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In the Wikipedia irreducible ring page (revision at the time when I posted this question), a (meet-)irreducible ring is defined as a ring in which the zero ideal is irreducible. However, there is no reference provided for this definition, and I have been unable to find the same definition or any references to (meet-)irreducible rings in mathematical papers or other sources. I could only find a definition for meet-irreducible modules, which is similar to the above definition (Irreducible Module - Wolfram Math World).

And also it's said that the following three conditions for $A$ are equivalent:

  1. $A$ is meet-irreducible.
  2. $A$ has only one minimal prime ideal.
  3. $\mathrm{Spec} A$ is irreducible.

I'm sure that (2) and (3) are equivalent. But I guess that (1) and (2) are not equivalent. The implication (1) ⇒ (2) seems to be correct when $A$ is noetherian but not general, and I have no idea about the the implication (3) ⇒ (2).

I suspect that the person who edited the Wikipedia page may have confused between meet-irreducibility and irreducibility of spectra. Can someone confirm if my suspicion is correct? Or it's possible to prove the equivalence between (1) and (2)? And Additionally, I am curious if there is any existing definition of meet-irreducible rings or any references to such rings outside of Wikipedia.

postscript

I had a counter-example of the implication (2) ⇒ (1) from a reply to my tweet which I'd posted while I was trying to prove (2) ⇔ (1). $R = k[x,y]/(x^2, xy)$ has only one minimal prime ideal $\sqrt {(0)} = (x)$, while $(x) \cap (y) = (0).$ And they say a ideal which has only one isolated prime and any embedded prime generates a counter-example.

I also had a counter-example and of the implication (2) ⇒ (1) and a reference to "meet-irreducible ring" in a comment below. So I now want counter-example or proof of the implication (1) ⇒ (2).

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    $\begingroup$ These guys, remark "... meet irreducible (i.e. any finite number of non zero ideals have a non zero intersection) ring R ..." $\endgroup$
    – NDB
    Commented Aug 2, 2023 at 0:29
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    $\begingroup$ Your suspicion is correct: any Artinian local ring has irreducible spectrum (consisting of a single point), but in such a ring the zero ideal is irreducible if and only if the ring is Gorenstein. So take e.g. $k[x,y]/(x,y)^2$, which has only one prime $(x,y)$, and $(x) \cap (y) = 0$ $\endgroup$
    – math54321
    Commented Aug 2, 2023 at 17:27
  • $\begingroup$ @math54321 thank you for your counter-example. Is there also any counter-example to the implication (1) ⇒ (2)? $\endgroup$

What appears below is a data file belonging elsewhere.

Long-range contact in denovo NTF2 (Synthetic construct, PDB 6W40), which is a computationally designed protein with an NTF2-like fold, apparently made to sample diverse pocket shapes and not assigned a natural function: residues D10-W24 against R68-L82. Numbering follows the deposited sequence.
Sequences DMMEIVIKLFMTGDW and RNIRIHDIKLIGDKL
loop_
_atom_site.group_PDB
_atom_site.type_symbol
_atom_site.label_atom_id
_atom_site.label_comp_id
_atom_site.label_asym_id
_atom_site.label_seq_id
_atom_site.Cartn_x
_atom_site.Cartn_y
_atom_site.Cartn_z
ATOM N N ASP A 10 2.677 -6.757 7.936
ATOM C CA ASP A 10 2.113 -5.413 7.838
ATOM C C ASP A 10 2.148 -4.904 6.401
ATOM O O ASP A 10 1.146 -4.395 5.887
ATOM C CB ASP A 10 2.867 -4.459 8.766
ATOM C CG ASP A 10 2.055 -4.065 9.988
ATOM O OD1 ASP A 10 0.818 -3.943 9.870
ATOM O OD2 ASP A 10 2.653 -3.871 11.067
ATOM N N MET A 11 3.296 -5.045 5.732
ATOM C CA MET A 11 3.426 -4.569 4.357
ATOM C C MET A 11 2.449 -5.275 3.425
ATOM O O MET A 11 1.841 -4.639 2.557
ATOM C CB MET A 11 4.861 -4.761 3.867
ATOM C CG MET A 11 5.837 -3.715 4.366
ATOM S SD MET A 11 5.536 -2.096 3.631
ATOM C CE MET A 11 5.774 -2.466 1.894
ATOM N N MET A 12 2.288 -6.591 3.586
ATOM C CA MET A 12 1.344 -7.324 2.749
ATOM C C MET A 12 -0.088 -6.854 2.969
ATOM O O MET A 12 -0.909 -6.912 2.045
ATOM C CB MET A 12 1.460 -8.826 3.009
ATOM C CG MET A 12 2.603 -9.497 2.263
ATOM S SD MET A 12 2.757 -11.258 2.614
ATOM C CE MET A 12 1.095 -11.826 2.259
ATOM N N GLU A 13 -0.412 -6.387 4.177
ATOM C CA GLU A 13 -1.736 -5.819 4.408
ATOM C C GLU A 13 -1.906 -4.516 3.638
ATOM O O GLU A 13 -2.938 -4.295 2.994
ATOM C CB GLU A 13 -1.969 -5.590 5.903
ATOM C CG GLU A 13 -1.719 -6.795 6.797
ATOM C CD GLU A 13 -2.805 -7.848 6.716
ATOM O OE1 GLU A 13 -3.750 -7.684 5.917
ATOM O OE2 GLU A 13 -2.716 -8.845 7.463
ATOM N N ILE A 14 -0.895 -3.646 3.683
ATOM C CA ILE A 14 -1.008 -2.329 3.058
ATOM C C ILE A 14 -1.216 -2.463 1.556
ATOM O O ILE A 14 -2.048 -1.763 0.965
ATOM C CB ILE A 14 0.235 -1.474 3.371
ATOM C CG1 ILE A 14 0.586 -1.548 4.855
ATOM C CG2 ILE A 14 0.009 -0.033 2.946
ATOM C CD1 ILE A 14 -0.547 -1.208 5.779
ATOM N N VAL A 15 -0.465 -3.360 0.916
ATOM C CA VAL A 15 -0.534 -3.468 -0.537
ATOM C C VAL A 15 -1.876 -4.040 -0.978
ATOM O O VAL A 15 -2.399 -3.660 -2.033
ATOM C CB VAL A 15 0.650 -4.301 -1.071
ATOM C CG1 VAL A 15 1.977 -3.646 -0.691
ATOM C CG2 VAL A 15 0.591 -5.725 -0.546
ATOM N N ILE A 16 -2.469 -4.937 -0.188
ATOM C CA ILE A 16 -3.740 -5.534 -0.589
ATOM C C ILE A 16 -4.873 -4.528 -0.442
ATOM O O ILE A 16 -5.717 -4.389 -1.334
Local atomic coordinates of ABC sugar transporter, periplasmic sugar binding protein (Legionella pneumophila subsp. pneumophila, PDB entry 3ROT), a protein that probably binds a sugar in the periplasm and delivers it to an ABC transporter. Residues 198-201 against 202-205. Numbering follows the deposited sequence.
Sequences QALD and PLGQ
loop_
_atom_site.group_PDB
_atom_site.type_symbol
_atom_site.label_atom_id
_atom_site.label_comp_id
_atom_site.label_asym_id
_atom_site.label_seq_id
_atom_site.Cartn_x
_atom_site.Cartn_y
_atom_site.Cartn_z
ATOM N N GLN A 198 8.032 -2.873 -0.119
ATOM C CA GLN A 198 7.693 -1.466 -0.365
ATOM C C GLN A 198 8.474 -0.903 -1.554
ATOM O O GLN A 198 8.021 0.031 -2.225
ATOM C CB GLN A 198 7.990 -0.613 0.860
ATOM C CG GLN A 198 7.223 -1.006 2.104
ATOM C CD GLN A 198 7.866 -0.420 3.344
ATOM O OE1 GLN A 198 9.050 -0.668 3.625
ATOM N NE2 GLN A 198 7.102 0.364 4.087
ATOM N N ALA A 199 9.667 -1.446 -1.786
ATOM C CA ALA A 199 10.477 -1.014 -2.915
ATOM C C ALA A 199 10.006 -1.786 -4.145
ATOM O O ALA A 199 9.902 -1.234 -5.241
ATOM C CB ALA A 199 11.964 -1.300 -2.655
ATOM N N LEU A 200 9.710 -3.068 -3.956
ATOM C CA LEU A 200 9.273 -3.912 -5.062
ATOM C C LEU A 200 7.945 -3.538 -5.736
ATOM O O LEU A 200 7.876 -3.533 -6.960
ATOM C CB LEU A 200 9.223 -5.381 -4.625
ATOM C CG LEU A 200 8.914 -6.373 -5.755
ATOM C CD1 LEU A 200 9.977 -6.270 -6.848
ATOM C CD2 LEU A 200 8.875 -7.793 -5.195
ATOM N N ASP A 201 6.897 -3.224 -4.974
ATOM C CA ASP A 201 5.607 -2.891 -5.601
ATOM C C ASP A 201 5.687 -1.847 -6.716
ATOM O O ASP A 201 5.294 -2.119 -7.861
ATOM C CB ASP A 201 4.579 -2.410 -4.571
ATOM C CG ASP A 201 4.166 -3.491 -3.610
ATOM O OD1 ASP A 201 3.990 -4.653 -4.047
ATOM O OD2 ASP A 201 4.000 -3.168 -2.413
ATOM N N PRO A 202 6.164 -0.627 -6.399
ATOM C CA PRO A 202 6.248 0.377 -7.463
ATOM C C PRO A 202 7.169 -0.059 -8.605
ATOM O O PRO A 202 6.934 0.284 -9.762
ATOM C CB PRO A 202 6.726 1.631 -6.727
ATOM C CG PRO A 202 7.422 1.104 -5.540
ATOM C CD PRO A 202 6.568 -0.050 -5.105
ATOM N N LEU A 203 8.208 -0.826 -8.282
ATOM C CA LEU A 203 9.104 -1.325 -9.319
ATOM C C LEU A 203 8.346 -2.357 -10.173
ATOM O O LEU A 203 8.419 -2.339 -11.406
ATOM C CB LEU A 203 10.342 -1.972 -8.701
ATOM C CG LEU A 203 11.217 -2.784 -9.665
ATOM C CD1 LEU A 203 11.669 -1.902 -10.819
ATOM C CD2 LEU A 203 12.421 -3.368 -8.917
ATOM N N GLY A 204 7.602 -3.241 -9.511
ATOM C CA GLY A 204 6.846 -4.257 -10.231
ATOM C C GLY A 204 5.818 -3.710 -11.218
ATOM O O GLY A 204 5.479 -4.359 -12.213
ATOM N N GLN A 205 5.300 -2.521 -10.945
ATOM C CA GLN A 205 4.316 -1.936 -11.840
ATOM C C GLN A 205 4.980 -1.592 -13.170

– linuxmetel
    Commented Aug 2, 2023 at 17:38
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    $\begingroup$ Someone from this discussion should edit the wikipedia page. $\endgroup$ Commented Aug 2, 2023 at 17:42
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    $\begingroup$ (1) $\Rightarrow$ (2) is trickier: it certainly holds if the ring is Noetherian. But there are counterexamples in the non-Noetherian case: the ring in this MO answer is one $\endgroup$
    – math54321
    Commented Aug 2, 2023 at 18:41

1 Answer 1

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In general, the zero ideal being irreducible neither implies nor is implied by the spectrum being irreducible. Every Artinian local ring has irreducible spectrum (consisting of a single point), but in such a ring the zero ideal is irreducible if and only if the ring is Gorenstein. Thus e.g. $k[x,y]/(x,y)^2$ has a single prime $(x, y)$, although $(x) \cap (y) = 0$. (This is the simplest non-Gorenstein ring, having a 2-dimensional socle with basis $x, y$.)

For Noetherian rings, the zero ideal being irreducible does imply the spectrum is irreducible: if $R$ is Noetherian with distinct minimal primes $\mathfrak{p} \ne \mathfrak{q}$, then there exist $x, y \in R$ with $\mathfrak{p} = \operatorname{ann} x$, $\mathfrak{q} = \operatorname{ann} y$ (since minimal primes are associated primes in a Noetherian ring). Then $Rx \cong R/\mathfrak{p}, Ry \cong R/\mathfrak{q}$, and $\operatorname{Ass}(Rx \cap Ry) \subseteq \operatorname{Ass}(R/\mathfrak{p}) \cap \operatorname{Ass}(R/\mathfrak{q}) = \{\mathfrak{p}\} \cap \{\mathfrak{q}\} = \emptyset \implies (x) \cap (y) = 0 \implies 0$ is not irreducible.

This does not extend to the non-Noetherian case, see here for an explicit counterexample. (The ring there has 2 minimal primes $(x) \ltimes E(k)$ and $(y) \ltimes E(k)$, although the zero ideal is irreducible.)

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